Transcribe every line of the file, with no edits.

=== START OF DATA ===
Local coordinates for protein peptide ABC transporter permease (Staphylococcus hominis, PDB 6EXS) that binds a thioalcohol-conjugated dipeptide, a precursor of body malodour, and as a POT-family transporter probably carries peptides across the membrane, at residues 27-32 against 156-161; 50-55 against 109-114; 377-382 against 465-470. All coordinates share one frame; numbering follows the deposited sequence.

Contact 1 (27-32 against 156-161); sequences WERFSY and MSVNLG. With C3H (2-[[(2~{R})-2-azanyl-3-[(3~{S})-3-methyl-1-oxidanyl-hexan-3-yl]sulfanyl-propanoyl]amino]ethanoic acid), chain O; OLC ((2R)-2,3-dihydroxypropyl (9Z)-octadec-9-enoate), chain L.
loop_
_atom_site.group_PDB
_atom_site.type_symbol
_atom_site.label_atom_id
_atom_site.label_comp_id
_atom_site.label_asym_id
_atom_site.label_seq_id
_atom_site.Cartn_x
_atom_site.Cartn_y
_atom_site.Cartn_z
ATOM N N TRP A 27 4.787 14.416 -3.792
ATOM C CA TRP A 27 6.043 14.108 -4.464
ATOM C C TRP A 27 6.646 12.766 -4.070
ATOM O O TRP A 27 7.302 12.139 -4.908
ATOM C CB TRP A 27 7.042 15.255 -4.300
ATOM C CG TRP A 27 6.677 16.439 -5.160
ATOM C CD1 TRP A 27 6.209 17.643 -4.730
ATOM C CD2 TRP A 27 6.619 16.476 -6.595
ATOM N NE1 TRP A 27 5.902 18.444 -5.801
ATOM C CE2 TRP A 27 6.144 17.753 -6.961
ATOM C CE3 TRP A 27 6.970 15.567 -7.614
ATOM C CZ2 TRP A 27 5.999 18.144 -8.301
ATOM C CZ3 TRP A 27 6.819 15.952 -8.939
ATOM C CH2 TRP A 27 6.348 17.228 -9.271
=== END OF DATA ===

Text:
Local coordinates for protein peptide ABC transporter permease (Staphylococcus hominis, PDB 6EXS) that binds a thioalcohol-conjugated dipeptide, a precursor of body malodour, and as a POT-family transporter probably carries peptides across the membrane, at residues 27-32 against 156-161; 50-55 against 109-114; 377-382 against 465-470. All coordinates share one frame; numbering follows the deposited sequence.

Contact 1 (27-32 against 156-161); sequences WERFSY and MSVNLG. With C3H (2-[[(2~{R})-2-azanyl-3-[(3~{S})-3-methyl-1-oxidanyl-hexan-3-yl]sulfanyl-propanoyl]amino]ethanoic acid), chain O; OLC ((2R)-2,3-dihydroxypropyl (9Z)-octadec-9-enoate), chain L.
loop_
_atom_site.group_PDB
_atom_site.type_symbol
_atom_site.label_atom_id
_atom_site.label_comp_id
_atom_site.label_asym_id
_atom_site.label_seq_id
_atom_site.Cartn_x
_atom_site.Cartn_y
_atom_site.Cartn_z
ATOM N N TRP A 27 4.787 14.416 -3.792
ATOM C CA TRP A 27 6.043 14.108 -4.464
ATOM C C TRP A 27 6.646 12.766 -4.070
ATOM O O TRP A 27 7.302 12.139 -4.908
ATOM C CB TRP A 27 7.042 15.255 -4.300
ATOM C CG TRP A 27 6.677 16.439 -5.160
ATOM C CD1 TRP A 27 6.209 17.643 -4.730
ATOM C CD2 TRP A 27 6.619 16.476 -6.595
ATOM N NE1 TRP A 27 5.902 18.444 -5.801
ATOM C CE2 TRP A 27 6.144 17.753 -6.961
ATOM C CE3 TRP A 27 6.970 15.567 -7.614
ATOM C CZ2 TRP A 27 5.999 18.144 -8.301
ATOM C CZ3 TRP A 27 6.819 15.952 -8.939
ATOM C CH2 TRP A 27 6.348 17.228 -9.271